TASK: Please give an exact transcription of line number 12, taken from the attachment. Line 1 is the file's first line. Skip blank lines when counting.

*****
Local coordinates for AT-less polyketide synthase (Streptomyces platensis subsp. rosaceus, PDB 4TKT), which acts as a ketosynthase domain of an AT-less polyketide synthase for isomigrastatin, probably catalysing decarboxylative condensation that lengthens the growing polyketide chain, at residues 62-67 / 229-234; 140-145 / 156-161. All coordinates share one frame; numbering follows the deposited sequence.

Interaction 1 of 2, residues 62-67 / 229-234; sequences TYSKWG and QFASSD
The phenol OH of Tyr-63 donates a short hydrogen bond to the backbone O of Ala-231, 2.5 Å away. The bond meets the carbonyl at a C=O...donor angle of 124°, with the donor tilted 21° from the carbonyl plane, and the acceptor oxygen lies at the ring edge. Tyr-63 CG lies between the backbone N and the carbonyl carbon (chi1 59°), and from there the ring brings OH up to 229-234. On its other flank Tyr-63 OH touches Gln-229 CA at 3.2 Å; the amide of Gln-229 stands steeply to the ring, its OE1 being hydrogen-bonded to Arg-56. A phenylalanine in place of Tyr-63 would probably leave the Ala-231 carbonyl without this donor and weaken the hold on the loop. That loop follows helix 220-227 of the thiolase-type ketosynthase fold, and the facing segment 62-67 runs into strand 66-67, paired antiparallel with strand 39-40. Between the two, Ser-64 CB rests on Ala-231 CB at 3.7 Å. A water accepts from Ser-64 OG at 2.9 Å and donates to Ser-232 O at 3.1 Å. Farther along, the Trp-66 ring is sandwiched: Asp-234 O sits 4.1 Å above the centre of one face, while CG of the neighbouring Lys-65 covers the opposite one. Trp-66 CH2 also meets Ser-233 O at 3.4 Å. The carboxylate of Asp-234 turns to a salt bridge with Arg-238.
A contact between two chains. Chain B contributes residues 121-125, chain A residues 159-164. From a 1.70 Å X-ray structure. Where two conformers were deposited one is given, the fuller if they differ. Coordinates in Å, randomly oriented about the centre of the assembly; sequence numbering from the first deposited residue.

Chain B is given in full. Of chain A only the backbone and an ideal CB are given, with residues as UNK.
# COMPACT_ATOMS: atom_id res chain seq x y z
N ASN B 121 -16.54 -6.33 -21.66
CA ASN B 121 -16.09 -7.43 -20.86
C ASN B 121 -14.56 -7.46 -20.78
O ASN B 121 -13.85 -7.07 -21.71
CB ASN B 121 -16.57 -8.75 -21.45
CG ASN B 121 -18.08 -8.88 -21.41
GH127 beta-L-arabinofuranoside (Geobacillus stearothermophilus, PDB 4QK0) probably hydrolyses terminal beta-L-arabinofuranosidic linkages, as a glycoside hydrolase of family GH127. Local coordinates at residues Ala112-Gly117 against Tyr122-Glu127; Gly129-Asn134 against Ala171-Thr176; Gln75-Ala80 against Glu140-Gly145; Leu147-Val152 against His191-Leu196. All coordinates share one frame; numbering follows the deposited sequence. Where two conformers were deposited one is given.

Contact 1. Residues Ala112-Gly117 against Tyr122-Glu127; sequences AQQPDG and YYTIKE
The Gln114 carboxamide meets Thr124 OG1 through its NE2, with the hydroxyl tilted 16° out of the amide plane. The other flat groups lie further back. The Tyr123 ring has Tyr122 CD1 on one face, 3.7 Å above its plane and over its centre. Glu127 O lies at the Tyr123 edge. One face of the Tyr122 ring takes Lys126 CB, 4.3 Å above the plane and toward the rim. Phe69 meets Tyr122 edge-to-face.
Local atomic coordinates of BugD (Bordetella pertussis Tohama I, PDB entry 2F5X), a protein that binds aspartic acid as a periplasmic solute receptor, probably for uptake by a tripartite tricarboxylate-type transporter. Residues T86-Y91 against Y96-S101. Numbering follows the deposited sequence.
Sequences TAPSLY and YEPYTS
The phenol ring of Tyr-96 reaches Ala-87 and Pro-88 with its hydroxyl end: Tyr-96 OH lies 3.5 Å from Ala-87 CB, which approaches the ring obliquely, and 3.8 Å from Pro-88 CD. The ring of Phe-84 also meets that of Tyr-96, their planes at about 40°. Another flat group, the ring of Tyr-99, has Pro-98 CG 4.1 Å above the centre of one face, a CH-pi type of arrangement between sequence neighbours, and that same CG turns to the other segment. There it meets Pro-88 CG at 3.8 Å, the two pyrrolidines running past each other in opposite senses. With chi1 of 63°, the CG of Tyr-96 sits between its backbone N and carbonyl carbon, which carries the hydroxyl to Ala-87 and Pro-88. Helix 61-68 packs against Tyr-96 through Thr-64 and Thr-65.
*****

CG ASN B 121 -18.08 -8.88 -21.41